When I first discovered the early catalog of Charlie Rich, I cringed at the many tracks where Sam Phillips had overdubbed corny background vocals, no doubt in a bid to make the records more commercial. But after a time, I came to enjoy the gooey overdubs as a sign of the times in which the great Rich lived. Imagine my delight upon hearing A Tav Falco Christmas (Org Music/Frenzi Films & Music), the art-damaged Arkansas cat's nod to festive fun, which is chock-full of those same cornball harmonies.
Of course, this is in keeping with the Christmas spirit. Every year, my mom would make holiday popcorn balls, stuck together with scalding hot corn syrup. Once they cooled and solidified, the bits that stuck in your teeth and gums would give you pause. This album is a bit like that. Having been recorded at Sam Phillips Recording, the vanilla background vocals are spot-on. The band, featuring Falco's touring outfit of Mario Monterosso on guitar, Toby Dammit on drums, Francesco D'Agnolo on piano, and the great Mike Watt on bass, is well stuck-together: solid and tight, moving deftly between slow burners like “Blue Christmas” and thumping funk like “Soulful Christmas.” D'Agnolo's bluesy ivory-tickling is especially soulful, crafty but not too polished. And then there is Falco's voice. Fans, of course, know his earnest hepcat delivery well. It is, as Mose Allison would say, “loaded with rustic charm.” The final effect of Falco crooning while his backing group plays it straight is unsettling, like some kind of feral karaoke.
- Toby Dammit, Tav Falco, Mike Watt, & Mario Monterosso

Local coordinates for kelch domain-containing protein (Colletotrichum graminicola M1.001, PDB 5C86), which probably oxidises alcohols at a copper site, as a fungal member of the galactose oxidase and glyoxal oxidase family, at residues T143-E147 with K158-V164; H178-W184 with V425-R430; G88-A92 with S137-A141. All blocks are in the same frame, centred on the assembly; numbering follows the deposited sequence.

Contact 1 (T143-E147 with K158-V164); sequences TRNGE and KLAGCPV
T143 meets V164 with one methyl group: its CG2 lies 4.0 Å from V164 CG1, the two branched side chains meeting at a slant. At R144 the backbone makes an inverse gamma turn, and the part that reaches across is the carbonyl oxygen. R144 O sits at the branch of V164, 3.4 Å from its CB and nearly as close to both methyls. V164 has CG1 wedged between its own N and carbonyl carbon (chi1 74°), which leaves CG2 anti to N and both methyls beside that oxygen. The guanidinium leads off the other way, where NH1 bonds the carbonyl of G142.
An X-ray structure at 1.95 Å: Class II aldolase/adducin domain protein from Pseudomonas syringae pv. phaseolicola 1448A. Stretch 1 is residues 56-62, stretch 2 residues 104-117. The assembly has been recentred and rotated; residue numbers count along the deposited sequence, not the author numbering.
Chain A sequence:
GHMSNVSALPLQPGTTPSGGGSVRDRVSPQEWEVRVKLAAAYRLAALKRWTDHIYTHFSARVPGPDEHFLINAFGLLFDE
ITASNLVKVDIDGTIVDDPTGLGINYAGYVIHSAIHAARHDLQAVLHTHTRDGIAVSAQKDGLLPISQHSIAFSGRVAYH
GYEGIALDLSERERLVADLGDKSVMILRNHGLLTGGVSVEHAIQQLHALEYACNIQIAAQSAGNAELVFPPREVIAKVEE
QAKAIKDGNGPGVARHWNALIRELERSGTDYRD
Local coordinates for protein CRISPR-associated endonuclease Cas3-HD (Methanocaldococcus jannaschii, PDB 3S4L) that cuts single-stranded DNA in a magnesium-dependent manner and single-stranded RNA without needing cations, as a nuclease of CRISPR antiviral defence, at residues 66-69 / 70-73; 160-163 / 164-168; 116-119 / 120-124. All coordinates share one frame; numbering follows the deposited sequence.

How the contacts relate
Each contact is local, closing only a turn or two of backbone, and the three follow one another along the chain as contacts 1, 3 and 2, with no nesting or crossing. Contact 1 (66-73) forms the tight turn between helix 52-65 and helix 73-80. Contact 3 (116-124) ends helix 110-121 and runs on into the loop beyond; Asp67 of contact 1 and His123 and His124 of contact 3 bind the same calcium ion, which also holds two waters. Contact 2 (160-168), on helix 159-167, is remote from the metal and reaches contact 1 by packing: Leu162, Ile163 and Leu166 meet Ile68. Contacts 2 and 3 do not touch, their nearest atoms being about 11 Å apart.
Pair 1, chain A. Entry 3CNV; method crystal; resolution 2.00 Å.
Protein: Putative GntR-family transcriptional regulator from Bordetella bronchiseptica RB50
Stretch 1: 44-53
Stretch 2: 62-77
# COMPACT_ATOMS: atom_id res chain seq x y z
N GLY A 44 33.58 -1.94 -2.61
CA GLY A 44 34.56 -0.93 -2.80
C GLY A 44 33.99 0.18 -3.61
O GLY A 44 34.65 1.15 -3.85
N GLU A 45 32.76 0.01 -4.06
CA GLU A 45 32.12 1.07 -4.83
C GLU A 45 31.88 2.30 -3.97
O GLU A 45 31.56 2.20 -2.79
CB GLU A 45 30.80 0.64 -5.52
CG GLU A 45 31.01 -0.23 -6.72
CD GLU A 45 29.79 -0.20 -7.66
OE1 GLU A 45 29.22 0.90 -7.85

I mean it as a compliment when I say that, should David Lynch make a Christmas movie, this would be the soundtrack. Surely we have enough competently-sung Christmas albums already. What we need more of are singers with real character in their voice, and Falco delivers this in spades. For most of the album, the aforementioned pattern holds. The band plays with dogged restraint and Tav does his thing, as the background singers look on with a nod and a wink. The material is classic holiday fare: “White Christmas,” “Jingle Bell Rock,” “Rudolf the Red Nose Reindeer,” and so on, book-ended with slightly more obscure numbers, the bluesy “Santa Claus is Back in Town” and James Brown's “Soulful Christmas.” Only in the latter number does a bit of the old Panther Burns energy emerge, as the boys in the band bring on the slamming beat and Falco lets loose with echo-drenched howls that conjure up the legendary burning panther head. All in all, it's a wacky, eclectic mix, a tray of backwoods bonbons to fill your hearth and home with good cheer.